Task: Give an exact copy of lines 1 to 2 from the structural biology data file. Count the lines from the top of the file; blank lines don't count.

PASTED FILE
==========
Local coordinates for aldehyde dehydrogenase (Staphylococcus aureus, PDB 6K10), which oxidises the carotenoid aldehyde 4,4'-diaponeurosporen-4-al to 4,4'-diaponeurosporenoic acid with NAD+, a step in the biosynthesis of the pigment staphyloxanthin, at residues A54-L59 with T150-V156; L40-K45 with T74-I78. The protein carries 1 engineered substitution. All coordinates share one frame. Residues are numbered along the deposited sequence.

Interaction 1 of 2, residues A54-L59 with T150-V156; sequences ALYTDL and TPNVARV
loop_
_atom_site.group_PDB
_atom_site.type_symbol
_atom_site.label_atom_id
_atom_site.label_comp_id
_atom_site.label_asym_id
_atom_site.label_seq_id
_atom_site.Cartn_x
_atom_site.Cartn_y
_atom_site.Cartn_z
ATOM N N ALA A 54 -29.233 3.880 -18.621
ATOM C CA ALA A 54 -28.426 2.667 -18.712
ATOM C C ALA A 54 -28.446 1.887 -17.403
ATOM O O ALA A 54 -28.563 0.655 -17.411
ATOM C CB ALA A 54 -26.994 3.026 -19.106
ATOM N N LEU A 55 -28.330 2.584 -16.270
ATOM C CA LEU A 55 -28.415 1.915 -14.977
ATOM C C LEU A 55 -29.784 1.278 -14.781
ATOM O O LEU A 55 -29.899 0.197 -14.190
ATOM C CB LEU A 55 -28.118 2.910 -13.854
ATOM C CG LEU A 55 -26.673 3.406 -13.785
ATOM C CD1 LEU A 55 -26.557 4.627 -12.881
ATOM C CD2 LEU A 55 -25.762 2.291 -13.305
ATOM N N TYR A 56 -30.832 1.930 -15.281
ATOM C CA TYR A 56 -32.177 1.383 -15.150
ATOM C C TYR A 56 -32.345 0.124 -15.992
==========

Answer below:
Local coordinates for aldehyde dehydrogenase (Staphylococcus aureus, PDB 6K10), which oxidises the carotenoid aldehyde 4,4'-diaponeurosporen-4-al to 4,4'-diaponeurosporenoic acid with NAD+, a step in the biosynthesis of the pigment staphyloxanthin, at residues A54-L59 with T150-V156; L40-K45 with T74-I78. The protein carries 1 engineered substitution. All coordinates share one frame. Residues are numbered along the deposited sequence.

Interaction 1 of 2, residues A54-L59 with T150-V156; sequences ALYTDL and TPNVARV